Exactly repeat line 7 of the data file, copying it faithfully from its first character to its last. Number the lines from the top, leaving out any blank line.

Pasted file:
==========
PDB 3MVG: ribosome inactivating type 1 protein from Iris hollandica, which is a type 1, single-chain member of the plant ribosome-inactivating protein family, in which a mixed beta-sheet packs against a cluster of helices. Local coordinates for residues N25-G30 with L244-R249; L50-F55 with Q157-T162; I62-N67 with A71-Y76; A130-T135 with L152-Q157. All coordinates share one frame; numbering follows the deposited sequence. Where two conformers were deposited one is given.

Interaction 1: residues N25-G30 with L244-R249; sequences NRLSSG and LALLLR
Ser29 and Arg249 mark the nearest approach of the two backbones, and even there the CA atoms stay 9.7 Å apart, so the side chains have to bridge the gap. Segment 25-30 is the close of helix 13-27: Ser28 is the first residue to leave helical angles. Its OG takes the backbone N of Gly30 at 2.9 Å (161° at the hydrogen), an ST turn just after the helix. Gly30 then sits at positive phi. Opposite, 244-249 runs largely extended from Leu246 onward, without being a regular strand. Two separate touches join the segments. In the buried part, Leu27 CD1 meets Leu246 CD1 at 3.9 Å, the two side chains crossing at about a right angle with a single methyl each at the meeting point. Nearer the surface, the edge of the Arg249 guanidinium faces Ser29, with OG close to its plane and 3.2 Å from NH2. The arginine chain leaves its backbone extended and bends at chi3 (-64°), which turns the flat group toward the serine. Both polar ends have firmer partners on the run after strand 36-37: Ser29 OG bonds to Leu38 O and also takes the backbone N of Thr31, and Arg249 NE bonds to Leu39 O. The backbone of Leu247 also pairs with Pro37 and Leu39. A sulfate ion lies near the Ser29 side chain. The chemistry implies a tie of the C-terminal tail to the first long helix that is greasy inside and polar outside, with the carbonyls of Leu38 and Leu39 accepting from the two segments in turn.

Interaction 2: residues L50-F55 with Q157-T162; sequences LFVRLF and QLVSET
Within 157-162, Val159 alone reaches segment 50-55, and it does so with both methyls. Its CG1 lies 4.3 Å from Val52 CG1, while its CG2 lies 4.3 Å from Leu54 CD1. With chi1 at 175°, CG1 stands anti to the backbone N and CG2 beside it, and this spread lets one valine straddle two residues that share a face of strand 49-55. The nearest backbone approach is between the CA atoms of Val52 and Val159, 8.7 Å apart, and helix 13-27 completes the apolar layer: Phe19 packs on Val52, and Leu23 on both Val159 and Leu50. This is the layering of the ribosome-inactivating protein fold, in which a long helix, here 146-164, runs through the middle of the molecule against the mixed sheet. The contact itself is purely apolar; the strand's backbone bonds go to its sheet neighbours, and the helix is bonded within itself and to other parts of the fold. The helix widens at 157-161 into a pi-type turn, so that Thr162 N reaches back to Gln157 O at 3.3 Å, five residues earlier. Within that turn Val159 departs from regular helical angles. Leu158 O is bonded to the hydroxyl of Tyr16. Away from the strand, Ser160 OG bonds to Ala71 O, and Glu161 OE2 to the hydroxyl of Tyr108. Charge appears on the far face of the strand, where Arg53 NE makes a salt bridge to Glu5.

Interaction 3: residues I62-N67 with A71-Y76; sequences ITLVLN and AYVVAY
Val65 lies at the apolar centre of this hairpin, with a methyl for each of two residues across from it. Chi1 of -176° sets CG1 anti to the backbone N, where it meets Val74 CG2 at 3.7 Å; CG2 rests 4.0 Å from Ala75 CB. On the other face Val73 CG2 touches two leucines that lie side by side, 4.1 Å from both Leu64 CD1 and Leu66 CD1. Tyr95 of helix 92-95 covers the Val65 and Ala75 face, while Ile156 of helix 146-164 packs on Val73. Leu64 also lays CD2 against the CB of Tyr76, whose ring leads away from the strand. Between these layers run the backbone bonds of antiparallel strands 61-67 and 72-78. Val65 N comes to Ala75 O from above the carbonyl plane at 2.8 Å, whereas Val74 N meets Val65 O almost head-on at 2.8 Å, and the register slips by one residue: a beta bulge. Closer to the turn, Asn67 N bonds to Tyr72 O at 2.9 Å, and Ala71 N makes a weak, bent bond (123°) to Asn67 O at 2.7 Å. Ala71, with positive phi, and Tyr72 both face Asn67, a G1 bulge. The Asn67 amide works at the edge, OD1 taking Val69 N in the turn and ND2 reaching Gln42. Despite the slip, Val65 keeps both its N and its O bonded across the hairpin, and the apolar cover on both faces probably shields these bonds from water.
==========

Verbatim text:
Val65 lies at the apolar centre of this hairpin, with a methyl for each of two residues across from it. Chi1 of -176° sets CG1 anti to the backbone N, where it meets Val74 CG2 at 3.7 Å; CG2 rests 4.0 Å from Ala75 CB. On the other face Val73 CG2 touches two leucines that lie side by side, 4.1 Å from both Leu64 CD1 and Leu66 CD1. Tyr95 of helix 92-95 covers the Val65 and Ala75 face, while Ile156 of helix 146-164 packs on Val73. Leu64 also lays CD2 against the CB of Tyr76, whose ring leads away from the strand. Between these layers run the backbone bonds of antiparallel strands 61-67 and 72-78. Val65 N comes to Ala75 O from above the carbonyl plane at 2.8 Å, whereas Val74 N meets Val65 O almost head-on at 2.8 Å, and the register slips by one residue: a beta bulge. Closer to the turn, Asn67 N bonds to Tyr72 O at 2.9 Å, and Ala71 N makes a weak, bent bond (123°) to Asn67 O at 2.7 Å. Ala71, with positive phi, and Tyr72 both face Asn67, a G1 bulge. The Asn67 amide works at the edge, OD1 taking Val69 N in the turn and ND2 reaching Gln42. Despite the slip, Val65 keeps both its N and its O bonded across the hairpin, and the apolar cover on both faces probably shields these bonds from water.